Another factor to consider when we listen to Mr. Joseph D. Stafford’s statements is the fact that the US has helped to bring about normalisation of relations between the Sudan and Chad as President Obama himself has pointed out in his speech to The Ministerial Meeting on Sudan (New York 24 September 10) .The US s financial help to implement the CPA and the referendum as well as help to transform the SPLA from a guerrilla force into a disciplined professional army is also relevant. One could argue that the stalled and still running but incomplete effort of US and British advisers to transform the SPLM into a well organised political party, separate from the army, lies at the heart of the difficulties encountered by the Sudanese Addis Ababa negotiators, the AU mediators and the international community. This surfaced shockingly when The Southern Sudan Republic invaded Heglig, when it decided to shut down the oil that provides 98% of its budget and in the way President Kiir responded to contacts with UN Secretary General Ban Ki Moon and President Obama. Until the US and British effort in transforming both the army and party are completed, we should be prepared for unpredictable and inexperienced actions. None of which should lead us to accept or tolerate the racist conclusion expressed by Steve Paterno in Sudan Tribune 9 December 12:”There is no one in charge in Southern Sudan…The Southern Sudanese can never govern themselves.”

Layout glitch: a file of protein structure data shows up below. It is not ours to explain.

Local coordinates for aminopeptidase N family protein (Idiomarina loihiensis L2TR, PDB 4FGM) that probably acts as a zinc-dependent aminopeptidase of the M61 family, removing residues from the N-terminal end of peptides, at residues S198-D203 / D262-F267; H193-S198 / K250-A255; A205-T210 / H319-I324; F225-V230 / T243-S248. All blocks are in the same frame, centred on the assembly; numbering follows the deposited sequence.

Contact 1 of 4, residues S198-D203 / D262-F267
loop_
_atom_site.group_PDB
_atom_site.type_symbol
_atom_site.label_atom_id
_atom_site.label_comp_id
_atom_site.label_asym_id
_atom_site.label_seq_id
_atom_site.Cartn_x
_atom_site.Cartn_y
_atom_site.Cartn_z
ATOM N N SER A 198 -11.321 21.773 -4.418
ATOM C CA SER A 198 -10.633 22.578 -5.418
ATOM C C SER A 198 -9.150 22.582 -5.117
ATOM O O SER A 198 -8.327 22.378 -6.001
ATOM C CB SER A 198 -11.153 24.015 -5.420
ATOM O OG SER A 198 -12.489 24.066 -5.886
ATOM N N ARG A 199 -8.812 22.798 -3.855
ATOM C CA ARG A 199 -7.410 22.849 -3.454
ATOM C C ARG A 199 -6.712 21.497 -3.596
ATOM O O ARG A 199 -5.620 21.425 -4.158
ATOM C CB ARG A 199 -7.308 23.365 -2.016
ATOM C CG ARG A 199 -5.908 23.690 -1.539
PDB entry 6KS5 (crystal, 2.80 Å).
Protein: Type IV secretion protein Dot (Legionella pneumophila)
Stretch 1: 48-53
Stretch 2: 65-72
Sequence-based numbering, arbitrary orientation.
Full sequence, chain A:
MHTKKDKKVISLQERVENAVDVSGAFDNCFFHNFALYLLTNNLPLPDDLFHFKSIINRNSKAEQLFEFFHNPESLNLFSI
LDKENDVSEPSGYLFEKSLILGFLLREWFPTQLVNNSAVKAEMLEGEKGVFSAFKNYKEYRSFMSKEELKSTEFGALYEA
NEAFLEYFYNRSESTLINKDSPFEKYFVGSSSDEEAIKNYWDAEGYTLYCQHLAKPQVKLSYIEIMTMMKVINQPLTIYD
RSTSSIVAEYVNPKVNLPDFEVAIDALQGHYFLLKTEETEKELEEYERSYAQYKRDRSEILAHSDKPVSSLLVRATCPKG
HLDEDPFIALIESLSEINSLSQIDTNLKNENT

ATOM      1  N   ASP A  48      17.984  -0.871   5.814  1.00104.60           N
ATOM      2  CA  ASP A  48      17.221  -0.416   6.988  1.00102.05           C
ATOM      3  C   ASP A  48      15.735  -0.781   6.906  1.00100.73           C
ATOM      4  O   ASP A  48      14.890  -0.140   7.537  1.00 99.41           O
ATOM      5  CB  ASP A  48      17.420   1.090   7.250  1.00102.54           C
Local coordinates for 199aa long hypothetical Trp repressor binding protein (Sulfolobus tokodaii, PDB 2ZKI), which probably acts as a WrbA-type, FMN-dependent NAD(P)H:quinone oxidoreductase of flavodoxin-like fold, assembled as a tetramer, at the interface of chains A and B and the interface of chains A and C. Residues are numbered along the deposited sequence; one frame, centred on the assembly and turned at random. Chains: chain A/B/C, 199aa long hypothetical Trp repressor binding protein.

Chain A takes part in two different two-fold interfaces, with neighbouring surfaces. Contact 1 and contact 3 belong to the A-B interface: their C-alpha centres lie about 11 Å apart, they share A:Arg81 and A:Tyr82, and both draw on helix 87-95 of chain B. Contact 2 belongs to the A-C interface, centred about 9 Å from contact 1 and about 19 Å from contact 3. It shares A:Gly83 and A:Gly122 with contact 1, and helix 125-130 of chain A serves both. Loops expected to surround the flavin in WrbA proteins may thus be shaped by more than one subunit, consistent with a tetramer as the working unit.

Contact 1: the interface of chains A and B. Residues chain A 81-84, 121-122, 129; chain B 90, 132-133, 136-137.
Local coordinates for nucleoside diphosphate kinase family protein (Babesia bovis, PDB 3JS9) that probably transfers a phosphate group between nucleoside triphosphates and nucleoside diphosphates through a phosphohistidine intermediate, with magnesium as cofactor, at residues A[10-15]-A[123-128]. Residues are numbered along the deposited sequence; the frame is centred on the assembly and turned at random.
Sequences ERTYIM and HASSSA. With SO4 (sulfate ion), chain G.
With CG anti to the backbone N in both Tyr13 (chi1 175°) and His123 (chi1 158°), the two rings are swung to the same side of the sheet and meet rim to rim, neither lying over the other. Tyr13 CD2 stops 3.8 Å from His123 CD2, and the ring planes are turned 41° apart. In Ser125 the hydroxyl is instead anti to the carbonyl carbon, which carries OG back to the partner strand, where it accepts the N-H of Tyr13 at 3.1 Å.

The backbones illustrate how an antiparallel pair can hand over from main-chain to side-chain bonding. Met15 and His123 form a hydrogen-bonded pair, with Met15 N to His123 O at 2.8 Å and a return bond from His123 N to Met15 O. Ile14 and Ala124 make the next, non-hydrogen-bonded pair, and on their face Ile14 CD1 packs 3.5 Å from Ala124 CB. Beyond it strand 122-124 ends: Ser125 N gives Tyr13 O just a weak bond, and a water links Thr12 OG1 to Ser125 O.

The role of President Bashir as a peace and stability maker has not been given due attention. His visit to Juba before and after the referendum should have earned him accolades .His acceptance of the results (that entailed loss of a quarter of the land mass, a fifth of the population as well as 70% of oil proceeds) should have been received with more appreciation. The belated hint at ICC compromise “offer”floated in the 29 Nov.2012 International Crisis Group Africa Report is another proof that the whole ICC process was political not judicial. The IC Group’s analysis is grounded in the theory of the centre versus the deprived periphery where minorities live.The Group incites the periphery against the centre in the Sudan and advocates,like a self-appointed Guardian, the restructuring of the country the way it deems correct!
This, however, is not new. It was started ,according to professor Avi Shlaim,by the first Israeli Prime Minister David Ben-Gurion who often argued that the majority of the inhabitants of the Middle East were not Arabs “Israelis liked to portray the Middle East as not predominantly Arab or Islamic, but as a multi-ethnic, multi-religious and multi-cultural area … By forging an alliance with the minorities, Israel aimed at emerging out of its regional isolation and keeping the Arab world divided and at countering the forces of pan-Arabism.” (Avi Shlaim - Israel, the Great Powers, and the ME crisis of 1958 - Journal of Imperial and Commonwealth History - May 1999.)
The only Darfuri organisation to refuse even negotiating with Khartoum is the one headed by Abdul Wahid Nur who has offices in Tel Aviv. The International Crisis Group is in “good” company, closing an eye to the success of decentralisation and the disintegration of Darfuri rebel groups, especially after the collapse of Qaddafi’s rule. Its half-baked assessments were exposed when it expected Sudan to challenge the results of the Southern Referendum. On the other hand a Charge d’ Affaires does not make statements lightly or loosely. His government can’t be ignorant of the real weight of the opposition and the non-existent prestige of yesterday’s men like Dr. Turabi who introduced the one-party rule and is now allying himself with the discredited communists to call for” democracy. “